For small 2x2 dimensions, it is easy to show by hand that (AB)C = A(BC).

FactChecker said:
IMO, your book has almost certainly gone over the basic properties of matrix multiplication by the time it talks about order and right versus left multiplication. Go back to the section where the book says that matrix multiplication is not commutative and see if it says that matrix multiplication is associative.
For small 2x2 dimensions, it is easy to show by hand that (AB)C = A(BC).
Associative property is given in the textbook and I do understand that. What was not given in our book and which I'm still trying to understand is why every row operation is equivalent to left multiplication by a certain matrix. Honestly, I have no clue why that part is true and it's not mentioned in our book. That's why I came here, else I would read it in my textbook.

FactChecker
Consider X = AB and go through the multiplication across the elements of the first row of A times the elements down the rows of B. You see that you are forming the first row of X from a linear combination of the rows of B times the elements across the first row of A. So A is telling you how to form the rows of X by taking linear combinations of the rows of B.
Simple example: ##A = \begin{bmatrix} 0 & 1 \\ 1 & 0 \\ \end{bmatrix}##:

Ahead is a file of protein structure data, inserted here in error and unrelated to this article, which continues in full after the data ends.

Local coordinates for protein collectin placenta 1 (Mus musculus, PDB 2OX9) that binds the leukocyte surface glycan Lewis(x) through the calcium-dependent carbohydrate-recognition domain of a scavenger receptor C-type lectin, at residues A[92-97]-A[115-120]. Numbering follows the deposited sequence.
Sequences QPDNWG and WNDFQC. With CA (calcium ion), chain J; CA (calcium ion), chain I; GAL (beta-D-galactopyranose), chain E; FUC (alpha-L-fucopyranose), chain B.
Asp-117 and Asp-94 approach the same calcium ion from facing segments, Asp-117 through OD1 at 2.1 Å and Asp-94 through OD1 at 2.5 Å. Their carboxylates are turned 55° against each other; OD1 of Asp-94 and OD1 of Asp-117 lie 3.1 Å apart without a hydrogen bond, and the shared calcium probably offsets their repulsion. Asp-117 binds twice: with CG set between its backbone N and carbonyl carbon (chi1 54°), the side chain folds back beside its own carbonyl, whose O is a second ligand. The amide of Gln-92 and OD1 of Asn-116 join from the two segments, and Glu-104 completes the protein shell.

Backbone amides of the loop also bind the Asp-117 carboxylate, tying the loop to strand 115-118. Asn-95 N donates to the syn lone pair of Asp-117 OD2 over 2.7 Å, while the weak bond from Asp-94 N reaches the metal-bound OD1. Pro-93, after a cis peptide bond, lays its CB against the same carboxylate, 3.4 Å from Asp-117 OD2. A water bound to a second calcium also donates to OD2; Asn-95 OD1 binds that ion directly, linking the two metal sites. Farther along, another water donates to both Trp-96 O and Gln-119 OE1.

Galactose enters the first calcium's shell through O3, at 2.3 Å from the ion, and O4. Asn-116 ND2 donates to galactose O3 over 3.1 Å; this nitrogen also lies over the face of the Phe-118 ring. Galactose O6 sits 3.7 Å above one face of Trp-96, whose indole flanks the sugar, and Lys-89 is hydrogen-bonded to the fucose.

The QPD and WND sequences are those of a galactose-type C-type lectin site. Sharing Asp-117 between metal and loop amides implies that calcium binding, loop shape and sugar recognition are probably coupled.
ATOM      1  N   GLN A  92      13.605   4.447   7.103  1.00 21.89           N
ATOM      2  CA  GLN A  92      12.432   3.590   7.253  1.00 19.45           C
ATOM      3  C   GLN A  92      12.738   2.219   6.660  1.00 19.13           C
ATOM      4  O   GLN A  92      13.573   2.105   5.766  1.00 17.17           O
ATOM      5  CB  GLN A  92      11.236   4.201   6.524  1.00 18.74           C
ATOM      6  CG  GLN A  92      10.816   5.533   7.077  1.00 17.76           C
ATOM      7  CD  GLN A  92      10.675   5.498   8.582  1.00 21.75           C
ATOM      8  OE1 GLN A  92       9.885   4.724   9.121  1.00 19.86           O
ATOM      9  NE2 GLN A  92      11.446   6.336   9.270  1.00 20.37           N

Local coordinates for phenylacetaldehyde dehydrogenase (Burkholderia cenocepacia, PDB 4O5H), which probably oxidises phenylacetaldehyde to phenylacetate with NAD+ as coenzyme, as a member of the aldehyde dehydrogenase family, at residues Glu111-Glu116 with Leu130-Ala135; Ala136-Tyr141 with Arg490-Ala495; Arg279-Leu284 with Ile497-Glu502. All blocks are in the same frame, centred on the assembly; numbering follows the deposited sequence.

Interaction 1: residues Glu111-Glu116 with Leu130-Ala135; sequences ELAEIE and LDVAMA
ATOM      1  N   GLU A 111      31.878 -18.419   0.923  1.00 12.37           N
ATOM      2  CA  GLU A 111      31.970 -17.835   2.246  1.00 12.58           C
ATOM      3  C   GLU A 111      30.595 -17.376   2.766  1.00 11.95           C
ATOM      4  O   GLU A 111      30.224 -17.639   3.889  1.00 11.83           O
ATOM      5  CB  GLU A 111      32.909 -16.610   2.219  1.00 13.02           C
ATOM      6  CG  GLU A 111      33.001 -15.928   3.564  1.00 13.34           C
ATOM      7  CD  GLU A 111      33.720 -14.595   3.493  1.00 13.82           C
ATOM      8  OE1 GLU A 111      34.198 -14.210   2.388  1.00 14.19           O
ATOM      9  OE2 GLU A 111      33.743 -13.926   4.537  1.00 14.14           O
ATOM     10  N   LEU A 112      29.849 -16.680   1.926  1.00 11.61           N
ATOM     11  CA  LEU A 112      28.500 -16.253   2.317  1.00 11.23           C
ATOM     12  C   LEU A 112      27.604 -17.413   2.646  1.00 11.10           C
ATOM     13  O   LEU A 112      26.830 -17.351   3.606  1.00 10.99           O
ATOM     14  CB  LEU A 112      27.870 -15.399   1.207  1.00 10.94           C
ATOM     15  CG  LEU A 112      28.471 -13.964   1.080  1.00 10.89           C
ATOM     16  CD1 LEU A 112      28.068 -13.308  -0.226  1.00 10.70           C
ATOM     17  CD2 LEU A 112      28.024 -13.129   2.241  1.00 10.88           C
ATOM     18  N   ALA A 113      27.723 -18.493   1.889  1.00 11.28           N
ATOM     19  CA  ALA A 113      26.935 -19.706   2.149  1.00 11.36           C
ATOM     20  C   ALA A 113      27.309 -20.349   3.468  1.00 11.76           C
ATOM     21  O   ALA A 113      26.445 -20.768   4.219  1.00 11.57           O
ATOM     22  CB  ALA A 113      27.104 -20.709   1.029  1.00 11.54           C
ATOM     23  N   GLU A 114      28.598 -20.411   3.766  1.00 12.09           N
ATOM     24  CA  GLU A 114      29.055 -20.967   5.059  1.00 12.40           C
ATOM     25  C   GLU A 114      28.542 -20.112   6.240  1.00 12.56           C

The first row of X will be 0 times the first row of B plus 1 times the second row of B.
The second row of X will be 1 times the first row of B plus 0 times the second row of B.
So X will have the first and second rows of B swapped.

Last edited:
vcsharp2003
vcsharp2003 said:
Associative property is given in the textbook and I do understand that. What was not given in our book and which I'm still trying to understand is why every row operation is equivalent to left multiplication by a certain matrix. Honestly, I have no clue why that part is true and it's not mentioned in our book. That's why I came here, else I would read it in my textbook.
A person already stated why. Ie., row operations on a matrix can be characterized by left multiplication by elementary matrices.

column operations are defined by right multiplication by elementary matrices.

Do you know what a general elementary matrix is?

What book are you using? I have never seen a LA book not mention this, and I have plenty. I am curious.

vcsharp2003 said:
What was not given in our book and which I'm still trying to understand is why every row operation is equivalent to left multiplication by a certain matrix.
A matrix which perform an elementary row (or, less commonly, column) operation is called an ‘elementary matrix’. You can easily look this up.